This exhibition of thirty rarely seen landscapes brings the gallery full circle to our last showing of Matthew Smith’s work 21 years ago. Then, in 1990, we exhibited a broad oeuvre of nudes, portraits and still lives. The present exhibition of Matthew Smith landscapes explores his methods and the moody, almost ethereal, quality to his paint. Breaking new ground at the time with his technique, the resulting composition and colours literally draw the breath.
The landscapes seem to have been scooped out of sky and soil. There is a direct relationship between artist and nature with no intermediation of a studio, sketch or photograph. He did not intellectualise, ponder his subject. His landscapes are here and now, raw and vital. There are stories of Matthew Smith painting in freezing temperatures, in the teeth of the Mistral, in France, for example and his Cornish landscapes brood with a sublime intensity.
Cornwall were his early landscapes and south of France – a happy period for the artist in the 1930’s – reveals a maturing and more confident flowering of this particular art form. His brushstrokes are rapid, almost feverish, as if, and this is where chance comes in, nature would move on and undo the moment in time he is trying to capture. It is this fleeting moment, perhaps never to be repeated, that inspires Smith. The result is a textured canvas, of almost poetic luminosity and colour.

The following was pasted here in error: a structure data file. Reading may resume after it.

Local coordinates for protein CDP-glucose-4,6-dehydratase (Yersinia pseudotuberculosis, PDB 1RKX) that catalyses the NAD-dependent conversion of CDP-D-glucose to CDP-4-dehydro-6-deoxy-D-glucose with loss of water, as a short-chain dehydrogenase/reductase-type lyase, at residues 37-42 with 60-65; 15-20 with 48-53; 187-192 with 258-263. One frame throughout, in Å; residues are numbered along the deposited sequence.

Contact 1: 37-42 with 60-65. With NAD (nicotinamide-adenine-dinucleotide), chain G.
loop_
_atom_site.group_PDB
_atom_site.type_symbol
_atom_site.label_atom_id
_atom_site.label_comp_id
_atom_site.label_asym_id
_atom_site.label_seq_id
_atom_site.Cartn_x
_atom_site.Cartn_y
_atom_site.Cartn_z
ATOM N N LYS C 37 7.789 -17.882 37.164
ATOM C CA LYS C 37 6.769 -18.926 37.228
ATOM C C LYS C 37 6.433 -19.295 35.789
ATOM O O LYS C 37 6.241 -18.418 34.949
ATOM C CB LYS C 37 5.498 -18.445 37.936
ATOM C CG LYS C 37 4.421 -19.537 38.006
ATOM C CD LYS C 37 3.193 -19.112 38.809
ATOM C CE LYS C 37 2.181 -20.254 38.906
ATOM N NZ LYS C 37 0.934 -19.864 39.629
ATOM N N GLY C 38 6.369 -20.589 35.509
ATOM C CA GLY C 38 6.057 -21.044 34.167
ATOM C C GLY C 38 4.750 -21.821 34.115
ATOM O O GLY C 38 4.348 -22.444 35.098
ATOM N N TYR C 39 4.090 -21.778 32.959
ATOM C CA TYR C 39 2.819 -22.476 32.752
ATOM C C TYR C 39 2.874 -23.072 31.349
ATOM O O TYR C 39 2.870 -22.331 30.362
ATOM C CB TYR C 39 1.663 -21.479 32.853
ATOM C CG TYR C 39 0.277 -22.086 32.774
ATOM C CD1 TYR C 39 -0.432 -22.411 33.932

The mastering of nature by man is a narrative that goes back to the beginning of time. It is a constant in music and literature as well as art. Smith’s landscapes, the methods he used to create them, are a singular contribution to this great opus of humankind.
The exhibition will later be shown at
Victoria Art Gallery, Bath
27 June – 5 September 2010